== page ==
Essay on Corporate Bailout and the Law

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The climax of the 2008-2009 financial crises, the largest ever since the Great Depression of the 1930s, witnessed the near collapse of multibillion-dollar industries in the United States. Concerns over the economic impact of the possible collapse of these industries compelled the then administration and Members of Congress to seek legislative options to salvage them. Consequently, two of the industry biggest players in the auto industries, General Motors and Chrysler, were offered financial support by the government and in return, shareholders and other stakeholders had to make necessary sacrifices in order to fundamentally restructure their businesses and commit to the tough decision of returning the companies to financial viability. In …show more content…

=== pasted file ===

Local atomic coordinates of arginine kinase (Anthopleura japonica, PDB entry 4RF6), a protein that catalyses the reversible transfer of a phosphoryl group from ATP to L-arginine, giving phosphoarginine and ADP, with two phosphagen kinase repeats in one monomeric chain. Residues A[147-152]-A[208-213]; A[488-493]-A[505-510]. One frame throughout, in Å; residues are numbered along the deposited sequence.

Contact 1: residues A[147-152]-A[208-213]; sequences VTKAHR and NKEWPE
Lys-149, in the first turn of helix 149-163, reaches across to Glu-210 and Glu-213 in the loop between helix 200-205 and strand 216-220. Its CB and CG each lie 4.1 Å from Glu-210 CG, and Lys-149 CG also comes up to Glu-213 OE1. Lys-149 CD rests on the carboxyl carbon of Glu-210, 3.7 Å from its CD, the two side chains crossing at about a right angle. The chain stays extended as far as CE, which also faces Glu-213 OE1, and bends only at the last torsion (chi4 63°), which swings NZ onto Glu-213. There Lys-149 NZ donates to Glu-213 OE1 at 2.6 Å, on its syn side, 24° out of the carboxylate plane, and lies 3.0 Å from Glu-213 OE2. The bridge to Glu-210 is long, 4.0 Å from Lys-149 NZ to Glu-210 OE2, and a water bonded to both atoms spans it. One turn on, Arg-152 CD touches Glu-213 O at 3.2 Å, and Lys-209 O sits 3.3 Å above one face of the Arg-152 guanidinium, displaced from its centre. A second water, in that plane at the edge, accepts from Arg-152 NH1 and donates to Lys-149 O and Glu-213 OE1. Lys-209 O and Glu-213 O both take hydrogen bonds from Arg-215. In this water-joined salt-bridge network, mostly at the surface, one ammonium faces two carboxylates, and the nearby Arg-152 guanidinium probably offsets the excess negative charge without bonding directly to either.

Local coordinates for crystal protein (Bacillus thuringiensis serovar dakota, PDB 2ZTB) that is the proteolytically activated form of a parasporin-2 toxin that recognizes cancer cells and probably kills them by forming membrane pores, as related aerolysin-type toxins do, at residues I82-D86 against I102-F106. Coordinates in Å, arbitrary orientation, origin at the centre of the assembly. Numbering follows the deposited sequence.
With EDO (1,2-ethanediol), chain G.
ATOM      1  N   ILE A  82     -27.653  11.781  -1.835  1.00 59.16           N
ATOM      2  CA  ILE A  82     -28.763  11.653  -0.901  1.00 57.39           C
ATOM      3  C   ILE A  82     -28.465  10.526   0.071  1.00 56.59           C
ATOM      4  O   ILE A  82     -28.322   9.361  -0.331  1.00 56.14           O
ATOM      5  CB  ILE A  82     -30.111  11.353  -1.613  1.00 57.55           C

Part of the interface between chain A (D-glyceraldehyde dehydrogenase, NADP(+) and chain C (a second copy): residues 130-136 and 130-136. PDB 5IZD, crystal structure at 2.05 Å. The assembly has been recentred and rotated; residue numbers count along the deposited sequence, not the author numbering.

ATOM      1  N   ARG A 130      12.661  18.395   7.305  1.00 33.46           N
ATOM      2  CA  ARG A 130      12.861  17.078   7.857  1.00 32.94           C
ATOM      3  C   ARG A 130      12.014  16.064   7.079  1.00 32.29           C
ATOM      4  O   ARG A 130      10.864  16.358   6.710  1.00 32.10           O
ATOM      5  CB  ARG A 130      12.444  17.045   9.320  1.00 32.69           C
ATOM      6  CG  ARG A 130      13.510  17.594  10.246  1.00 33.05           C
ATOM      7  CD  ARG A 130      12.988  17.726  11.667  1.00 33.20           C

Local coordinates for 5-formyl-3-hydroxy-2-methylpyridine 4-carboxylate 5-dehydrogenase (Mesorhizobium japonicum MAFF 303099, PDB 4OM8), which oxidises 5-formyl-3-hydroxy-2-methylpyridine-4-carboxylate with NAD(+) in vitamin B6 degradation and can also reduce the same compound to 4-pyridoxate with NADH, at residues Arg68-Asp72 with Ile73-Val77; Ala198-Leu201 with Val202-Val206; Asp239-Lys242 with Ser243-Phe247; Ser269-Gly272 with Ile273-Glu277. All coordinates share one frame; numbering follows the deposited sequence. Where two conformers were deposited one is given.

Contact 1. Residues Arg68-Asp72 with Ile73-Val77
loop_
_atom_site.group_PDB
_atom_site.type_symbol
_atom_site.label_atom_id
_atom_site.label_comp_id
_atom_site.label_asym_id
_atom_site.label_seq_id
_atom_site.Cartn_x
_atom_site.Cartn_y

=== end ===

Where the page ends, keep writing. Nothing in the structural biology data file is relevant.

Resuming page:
The climax of the 2008-2009 financial crises, the largest ever since the Great Depression of the 1930s, witnessed the near collapse of multibillion-dollar industries in the United States. Concerns over the economic impact of the possible collapse of these industries compelled the then administration and Members of Congress to seek legislative options to salvage them. Consequently, two of the industry biggest players in the auto industries, General Motors and Chrysler, were offered financial support by the government and in return, shareholders and other stakeholders had to make necessary sacrifices in order to fundamentally restructure their businesses and commit to the tough decision of returning the companies to financial viability. In fact, close to 700 companies, which also included companies in the banking sector, were bailed out by the government and the total amount of taxpayers’ money that is supposed to be spent on the bailouts is about $12.5 trillion (New York Times, 2011). So far, the U.S Treasury has spent at least $2.5 trillion (2011). In exchange, the government became the owner of significant shares in these companies. However, this move by the U.S government has over the past attracted heated debates among ordinary citizens and politicians. It is an issue that has so far left many wondering whether by doing so, the Bush’s government and the subsequent Obama’s administration opened the Pandora’s Box. Proponents argue that the government’s decision to save

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